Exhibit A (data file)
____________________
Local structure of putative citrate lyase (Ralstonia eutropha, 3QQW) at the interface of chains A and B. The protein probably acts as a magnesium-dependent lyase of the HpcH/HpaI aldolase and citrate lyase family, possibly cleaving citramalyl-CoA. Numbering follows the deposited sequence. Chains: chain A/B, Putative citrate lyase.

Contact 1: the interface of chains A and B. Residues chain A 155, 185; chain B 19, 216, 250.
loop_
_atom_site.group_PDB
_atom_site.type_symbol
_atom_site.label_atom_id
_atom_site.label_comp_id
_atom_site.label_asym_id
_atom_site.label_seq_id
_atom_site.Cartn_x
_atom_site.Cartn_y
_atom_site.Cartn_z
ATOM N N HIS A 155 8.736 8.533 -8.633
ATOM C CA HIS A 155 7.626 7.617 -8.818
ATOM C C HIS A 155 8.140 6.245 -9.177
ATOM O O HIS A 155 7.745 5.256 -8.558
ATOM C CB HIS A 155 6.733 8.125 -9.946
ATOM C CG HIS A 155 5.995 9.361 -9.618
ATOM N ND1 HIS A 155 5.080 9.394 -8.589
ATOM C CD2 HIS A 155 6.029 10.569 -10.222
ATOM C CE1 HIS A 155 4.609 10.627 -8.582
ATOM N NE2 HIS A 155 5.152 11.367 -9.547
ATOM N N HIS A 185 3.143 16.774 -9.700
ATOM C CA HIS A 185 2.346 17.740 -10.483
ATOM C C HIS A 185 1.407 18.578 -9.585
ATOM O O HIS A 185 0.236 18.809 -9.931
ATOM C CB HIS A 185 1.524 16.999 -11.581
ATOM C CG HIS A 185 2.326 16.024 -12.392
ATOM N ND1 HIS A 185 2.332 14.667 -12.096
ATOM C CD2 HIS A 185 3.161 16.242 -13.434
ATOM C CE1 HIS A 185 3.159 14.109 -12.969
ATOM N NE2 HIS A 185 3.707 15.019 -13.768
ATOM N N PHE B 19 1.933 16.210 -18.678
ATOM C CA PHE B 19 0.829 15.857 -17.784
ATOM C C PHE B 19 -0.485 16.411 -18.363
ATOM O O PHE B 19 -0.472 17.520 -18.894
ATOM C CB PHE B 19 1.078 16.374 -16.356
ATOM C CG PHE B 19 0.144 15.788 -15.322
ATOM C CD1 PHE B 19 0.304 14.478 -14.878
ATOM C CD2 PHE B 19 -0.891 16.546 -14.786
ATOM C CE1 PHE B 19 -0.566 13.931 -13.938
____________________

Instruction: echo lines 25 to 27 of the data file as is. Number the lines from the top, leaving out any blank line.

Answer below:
ATOM C C HIS A 185 1.407 18.578 -9.585
ATOM O O HIS A 185 0.236 18.809 -9.931
ATOM C CB HIS A 185 1.524 16.999 -11.581